Flux FCN-10 is a powerful DAC/AMP pushing 16W of power into 32Ohm, and it can also work as a streamer using DLNA/Airplay. It is priced at 1299$.
Sound quality for the price
Flux FCN-10 comes in a standard, brown box with a small set of accessories inside. Inside you’ll find only the AC, Ethernet and USB type B cables. That’s not much, but with a monster like that, you won’t need anything else.
The packaging is pretty simple, even basic. It’s not a bad thing though, as it’s what’s inside that matters the most.
Flux is made of metal, painted black with a silver, matte potentiometer on the front. It weighs over 5kg (11,5lb). It is very stable with nothing to complain about. Every single connector is very stiff and solid. All three switches work pretty hard, with a loud click, but it’s a satisfying sound for me. It is absolutely a top build quality.
After some time, the device gets warm, but it wouldn’t shock anybody because it is a class A amplifier.
The design is raw and simple, and i really adore this kind of approach. Flux looks professional, powerful and reliable, it is built like a tank and you could probably use it as a melee weapon when in danger (i highly suggest not to do it though).
The primary function of FCN-10 is a DAC/AMP mode. We have a USB input, RCA input, RCA output, and two headphone outputs. The first is a regular 6,3mm jack, and the second one is a balanced XLR output. So, basically, all you need. This set is in FC-10. FCN-10 has more inside, it can work as a file streamer with 2 USB for external hard drives, a WiFi card, and an ethernet connector.
What’s worth mentioning is the power of this champ – it bursts up to 16W of power out of the balanced, 4pin XLR, which is absolutely ridiculous. There are no headphones that this giant couldn’t handle in terms of power requirements. So, even if you have a really power hungry cans like the Hifiman Susvara, Kennerton Odin – you’re all set. For life.
As for the streaming capabilities, it launches after selecting the LAN option on the middle switch. In the same moment, the USB connectors are turned on. Using them and external HDDs, the Flux can work as a simple player using the Moode software.
Flux FCN-10 is enormous not only by its dimensions but also because of its sound quality. It has a linear sound signature, with a lot of power, such a fabulous dynamic, round scene, and overall calming manner. It is trying to neutralize all the headphones specificities to make the sound flattened, so some of you can miss a little bit of the fun.
When it comes to the possibilities of driving, you can be sure that your headphones will show 100% of what they can do — this power-beast drive up Kennerton Odin without any problem, on both SE and balanced outputs.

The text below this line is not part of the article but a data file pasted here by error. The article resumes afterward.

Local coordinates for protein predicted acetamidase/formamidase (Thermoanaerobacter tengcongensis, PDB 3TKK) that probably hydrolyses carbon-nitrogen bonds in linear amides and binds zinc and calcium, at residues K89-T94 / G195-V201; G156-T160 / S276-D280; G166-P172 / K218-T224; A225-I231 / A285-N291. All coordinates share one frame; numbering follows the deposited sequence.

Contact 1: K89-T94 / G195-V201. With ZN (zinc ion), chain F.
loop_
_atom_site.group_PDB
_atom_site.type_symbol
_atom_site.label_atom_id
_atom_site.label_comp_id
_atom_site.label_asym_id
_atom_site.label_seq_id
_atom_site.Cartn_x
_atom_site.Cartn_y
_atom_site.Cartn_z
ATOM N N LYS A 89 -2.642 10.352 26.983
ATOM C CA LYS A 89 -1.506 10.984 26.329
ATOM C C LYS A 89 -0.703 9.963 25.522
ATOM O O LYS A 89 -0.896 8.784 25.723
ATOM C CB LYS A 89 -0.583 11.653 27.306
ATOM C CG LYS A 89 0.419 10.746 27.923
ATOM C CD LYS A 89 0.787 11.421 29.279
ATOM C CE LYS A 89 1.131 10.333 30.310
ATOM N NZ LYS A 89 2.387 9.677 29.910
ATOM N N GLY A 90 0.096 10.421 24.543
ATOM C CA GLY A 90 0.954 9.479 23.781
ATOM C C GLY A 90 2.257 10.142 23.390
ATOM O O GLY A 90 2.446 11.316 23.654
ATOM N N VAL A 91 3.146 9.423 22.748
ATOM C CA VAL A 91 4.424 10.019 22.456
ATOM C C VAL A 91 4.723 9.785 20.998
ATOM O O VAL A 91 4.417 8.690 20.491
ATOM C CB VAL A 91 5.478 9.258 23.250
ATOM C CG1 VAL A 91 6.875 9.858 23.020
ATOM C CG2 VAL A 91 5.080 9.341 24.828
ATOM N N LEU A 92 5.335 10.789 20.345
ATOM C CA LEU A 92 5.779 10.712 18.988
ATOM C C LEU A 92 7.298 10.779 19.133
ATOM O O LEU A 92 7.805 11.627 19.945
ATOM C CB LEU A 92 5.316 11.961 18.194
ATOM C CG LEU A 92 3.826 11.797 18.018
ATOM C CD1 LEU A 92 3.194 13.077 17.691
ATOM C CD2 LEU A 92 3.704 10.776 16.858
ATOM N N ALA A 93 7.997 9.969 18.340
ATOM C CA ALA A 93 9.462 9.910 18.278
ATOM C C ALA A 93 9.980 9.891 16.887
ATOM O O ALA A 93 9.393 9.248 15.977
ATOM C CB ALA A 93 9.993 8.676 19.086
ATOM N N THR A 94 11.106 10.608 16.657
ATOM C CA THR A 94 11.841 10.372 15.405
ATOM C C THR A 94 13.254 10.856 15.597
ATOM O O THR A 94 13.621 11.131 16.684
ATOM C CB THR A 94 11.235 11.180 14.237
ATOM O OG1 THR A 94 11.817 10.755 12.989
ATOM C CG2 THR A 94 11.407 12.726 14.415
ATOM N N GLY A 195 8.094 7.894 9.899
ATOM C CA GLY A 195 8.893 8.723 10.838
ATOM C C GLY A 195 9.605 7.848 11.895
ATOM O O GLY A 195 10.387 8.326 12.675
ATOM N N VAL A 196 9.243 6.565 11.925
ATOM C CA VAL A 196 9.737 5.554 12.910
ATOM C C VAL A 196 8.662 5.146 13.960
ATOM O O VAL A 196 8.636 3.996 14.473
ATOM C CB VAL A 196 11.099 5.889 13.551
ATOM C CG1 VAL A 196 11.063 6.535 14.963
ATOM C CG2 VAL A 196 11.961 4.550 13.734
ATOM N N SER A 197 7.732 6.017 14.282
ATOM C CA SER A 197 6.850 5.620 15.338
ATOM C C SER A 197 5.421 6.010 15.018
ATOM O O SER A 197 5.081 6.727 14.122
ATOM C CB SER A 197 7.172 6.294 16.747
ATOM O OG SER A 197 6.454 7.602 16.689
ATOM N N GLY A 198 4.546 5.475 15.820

The bass is speedy, plays straight to the point. It is highly texturized, kinda neutral, but without such a powerful and round strike. It is really hard slamming, it doesn’t linger with the kick. After all, the bass isn’t a leader here, but it is definitely noticeable in the overall sound signature. I love its width, it goes from all around in a concert style.
It all sounds perfect with older jazz, especially when the double bass comes in. Good, old funk also sounds terrific — Rasputin by Boney M. is incredibly fast and pleasant to listen to. Same as all metal and rock type genres, they’re fast and definitely can enamour fans of those genres.
The midrange is pretty natural and very engaging. Vocals are almost always at the front, with a lot of texture, without any dryness. Michael Kiwanuka’s voice sounds like a small concert in the club somewhere in the basement. It is very intimate in a good way, close at the front, same for Ray Charles, but he’s a little deeper on the scene. Also, female voices, like Nina Simone are lovely, very charming with the concert feeling. Details in the midrange are fantastic, you won’t skip anything in the music, and it doesn’t matter if you prefer smaller realisations or symphonic concerts with many instruments.
The treble can shock with its timbre, which is smooth in the longer parts, but a little sharp with more clicky sounds. It is very, very detailed, but not brightened, maybe a little flat, I would say. I didn’t notice any sibilances, it’s just a gentle and very correct treble. Overall the treble is very clean and tight. I think my favorite song here is “Billie Jean” by Michael Jackson, even if I’m not his big fan at all, but that one is incredibly good here. Thanks to the godlike driving ability and pureness of the sound, prepare for some slight sharpiness if you pair it with the headphones that are very treble-forward.
The soundstage is specific. It is very round, great directed, without such a black background, with prominent in-music holography and imaging, which isn’t that good in games or movies. In the music, it’s genuinely fantastic, with almost unreal distance distinction and fabulous 3D feeling.
Still, it is all placed at the same distance in games, which isn’t really helpful in competitive gaming.
FLUX FCN-10 is a true beast of a device. It’s a DAC, AMP and a streamer – all of which are of very high quality. The raw power and driving capabilities makes it an absolute monster of an amp, which will make all the headphones on the market sing with ease. Overall, its a stellar device with a very competetive price, regarding what it’s capable of, and the functionality that you’re getting.
Gear used during this review for the sake of comparison and as accompanying equipment:
- Headphones – Philips Fidelio X2HR, Kennerton Odin, Vision Ears EVE2020, Audeze LCD-3, Bqeyz Spring 2, Craft Ears Four, Hifiman HE400i 2020,
- Sources– Topping DX7 Pro, SMSL M300+SP200, Chord Mojo